Before you cancel any joint credit card accounts, though, make sure you open your own account first if you don’t already have one, she said. Otherwise, if you report your spouse’s death to the card issuer, the account might be closed. Then you’ll be left without access to credit.
Create an Income Stream
If you relied on your spouse’s income for support, you’ll need to look for ways to replace that income. Here are several common sources and how to access them:
Social Security Survivor Benefits
Notify the Social Security Administration (SSA) as soon as possible after your spouse dies by contacting your local office or by calling 800-772-1213. If your spouse was receiving Social Security benefits, you must return the benefit check he or she got during the month of death or ask the bank to return any direct deposits to Social Security.
As the surviving spouse, you’ll receive a one-time death benefit of $255. If you’re 60 or older (50 if you’re disabled) or caring for a child younger than 16, you might be eligible to receive monthly survivor benefits if your spouse worked long enough to collect benefits.
Survivor benefits are worth 100 percent of what your spouse was collecting or was entitled to collect at the time of death if you are at full retirement age when you claim benefits, said Mary Beth Franklin, a Social Security expert and contributing editor at InvestmentNews. The maximum monthly benefit in 2015 for someone at full retirement age is $2,633. Your benefits will be reduced as much as 28.5 percent if you claim them before your full retirement age.
You won’t need to apply for survivor’s benefits if you’re already receiving Social Security spousal benefits. Social Security will automatically adjust your monthly benefits. However, if you get retirement or disability benefits based on your own record, and not your spouse’s, or aren’t receiving any Social Security benefits, you will need to apply for survivor benefits, according to the SSA. Here are the documents you might need to provide when you apply.
If your spouse was an active member of the military, you’re entitled to certain benefits, including burial benefits and Survivor Benefit Plan payments that are equal to 55 percent of what your spouse’s retirement pay would have been if he or she retired at 100 percent disability. You might receive a one-time tax-free $100,000 death gratuity payment if your spouse was on active duty or was a Reserve of the Armed Forces at the time of death. And you can apply to receive a Dependency and Indemnity Compensation benefit if your spouse was a military service member who died in the line of duty or whose death resulted from a service-related injury or disease. For more information, see the Defense Department’s A Survivor’s Guide to Benefits.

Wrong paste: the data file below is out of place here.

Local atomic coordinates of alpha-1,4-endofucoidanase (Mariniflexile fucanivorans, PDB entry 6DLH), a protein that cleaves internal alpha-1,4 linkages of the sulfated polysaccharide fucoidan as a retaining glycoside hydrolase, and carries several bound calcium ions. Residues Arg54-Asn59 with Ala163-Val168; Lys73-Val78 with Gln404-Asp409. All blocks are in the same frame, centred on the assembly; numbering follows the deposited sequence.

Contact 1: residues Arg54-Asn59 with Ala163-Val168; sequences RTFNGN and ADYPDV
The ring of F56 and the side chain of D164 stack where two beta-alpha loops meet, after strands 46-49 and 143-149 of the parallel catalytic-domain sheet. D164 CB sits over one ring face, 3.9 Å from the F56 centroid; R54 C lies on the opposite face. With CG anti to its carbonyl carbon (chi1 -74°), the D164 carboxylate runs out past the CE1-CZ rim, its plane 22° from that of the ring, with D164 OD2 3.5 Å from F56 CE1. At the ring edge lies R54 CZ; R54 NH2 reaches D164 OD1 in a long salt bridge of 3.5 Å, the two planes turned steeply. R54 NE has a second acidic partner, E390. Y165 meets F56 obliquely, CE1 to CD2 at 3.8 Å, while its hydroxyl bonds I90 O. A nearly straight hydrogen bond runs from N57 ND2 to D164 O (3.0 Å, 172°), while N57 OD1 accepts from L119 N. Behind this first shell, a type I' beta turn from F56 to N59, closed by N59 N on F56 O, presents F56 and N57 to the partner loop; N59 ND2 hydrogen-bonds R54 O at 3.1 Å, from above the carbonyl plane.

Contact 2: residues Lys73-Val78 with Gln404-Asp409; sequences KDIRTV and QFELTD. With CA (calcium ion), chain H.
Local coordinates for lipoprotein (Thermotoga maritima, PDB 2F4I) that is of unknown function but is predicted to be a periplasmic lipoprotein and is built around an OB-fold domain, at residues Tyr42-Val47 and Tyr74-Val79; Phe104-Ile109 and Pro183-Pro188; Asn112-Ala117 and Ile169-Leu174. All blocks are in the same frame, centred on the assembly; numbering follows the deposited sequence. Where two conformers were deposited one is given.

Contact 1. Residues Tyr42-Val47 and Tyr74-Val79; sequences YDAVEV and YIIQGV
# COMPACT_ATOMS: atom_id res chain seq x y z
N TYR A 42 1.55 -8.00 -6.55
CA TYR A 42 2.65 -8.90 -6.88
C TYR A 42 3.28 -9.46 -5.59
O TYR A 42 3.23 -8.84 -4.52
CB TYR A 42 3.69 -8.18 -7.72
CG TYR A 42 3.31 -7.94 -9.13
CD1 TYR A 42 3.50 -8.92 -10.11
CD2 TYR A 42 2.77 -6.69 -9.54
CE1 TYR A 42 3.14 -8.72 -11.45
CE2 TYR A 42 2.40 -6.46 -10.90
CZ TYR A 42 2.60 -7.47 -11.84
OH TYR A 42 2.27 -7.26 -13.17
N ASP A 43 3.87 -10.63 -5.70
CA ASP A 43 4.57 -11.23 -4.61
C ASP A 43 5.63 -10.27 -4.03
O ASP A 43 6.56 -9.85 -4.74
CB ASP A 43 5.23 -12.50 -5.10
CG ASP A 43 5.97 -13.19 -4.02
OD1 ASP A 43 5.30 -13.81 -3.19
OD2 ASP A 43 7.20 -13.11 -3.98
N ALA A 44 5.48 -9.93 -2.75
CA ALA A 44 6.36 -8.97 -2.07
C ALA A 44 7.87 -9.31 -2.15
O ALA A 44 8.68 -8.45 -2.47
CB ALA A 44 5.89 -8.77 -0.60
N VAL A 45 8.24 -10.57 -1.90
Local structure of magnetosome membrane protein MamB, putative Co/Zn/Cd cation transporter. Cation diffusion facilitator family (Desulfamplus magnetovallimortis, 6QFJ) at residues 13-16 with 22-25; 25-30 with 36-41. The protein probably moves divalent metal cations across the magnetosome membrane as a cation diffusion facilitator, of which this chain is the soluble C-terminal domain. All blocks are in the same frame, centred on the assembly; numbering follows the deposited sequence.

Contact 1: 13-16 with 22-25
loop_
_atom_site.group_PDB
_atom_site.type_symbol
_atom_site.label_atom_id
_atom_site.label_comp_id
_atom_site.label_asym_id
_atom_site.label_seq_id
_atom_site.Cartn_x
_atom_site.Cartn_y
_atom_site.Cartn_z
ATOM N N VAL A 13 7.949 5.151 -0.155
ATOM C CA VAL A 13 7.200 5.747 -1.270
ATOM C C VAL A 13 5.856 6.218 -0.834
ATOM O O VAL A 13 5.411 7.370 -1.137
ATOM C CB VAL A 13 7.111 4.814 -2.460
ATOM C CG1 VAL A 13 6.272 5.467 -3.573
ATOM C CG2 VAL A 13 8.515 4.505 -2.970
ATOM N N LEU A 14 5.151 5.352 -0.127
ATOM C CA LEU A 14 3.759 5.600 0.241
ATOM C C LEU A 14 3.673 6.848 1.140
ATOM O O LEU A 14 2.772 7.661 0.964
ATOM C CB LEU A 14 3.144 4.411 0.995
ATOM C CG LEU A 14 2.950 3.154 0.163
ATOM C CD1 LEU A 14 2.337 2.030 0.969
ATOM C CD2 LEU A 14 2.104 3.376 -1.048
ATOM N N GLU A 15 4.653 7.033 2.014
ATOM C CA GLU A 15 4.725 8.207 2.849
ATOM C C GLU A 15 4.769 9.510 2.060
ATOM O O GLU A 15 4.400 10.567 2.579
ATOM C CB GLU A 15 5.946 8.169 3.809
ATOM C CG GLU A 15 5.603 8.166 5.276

If your spouse was a retired military member, you’ll need to contact the Defense Finance and Accounting Service (DFAS) as soon as possible to establish a Survivor Benefit Plan annuity and to avoid any overpayment of your spouse’s retirement pay. The DFAS will provide instructions on how to report a military retiree’s death.
If your spouse was receiving pension payments through a former employer, you’ll need to notify that employer of your spouse’s death and find out what forms you’ll need to fill out to receive those benefits if you’re a beneficiary, Love said. The process varies from employer to employer.
If your spouse had a retirement account such as a 401(k) or IRA, he or she likely named a beneficiary for the account. If so, the money in the account will go to the designated beneficiary, regardless of what your spouse’s will states, Love said.
You’ll need to contact the account administrator to start the process of transferring the funds. If your spouse had a workplace retirement account, the company’s human resources department should be able to put you in touch with the account administrator. If your spouse had an individual account, you’ll need to track down account statements to find a contact.
Get Professional Help
You’ll likely need help from others to get through this process. If you or your spouse had been working with a professional such as an accountant, financial planner or attorney, turn to that person first for help, Love said, because he’ll be familiar with your financial or legal affairs.
If you need help finding a professional in your area, you can use the Find a CPA tool on the American Institute of CPAs site or find a fee-only financial planner through the National Association of Personal Financial Advisors. For advisors who do pro bono work, check with your state financial planning association or with grief counselors who might know professionals in your area, Benton said.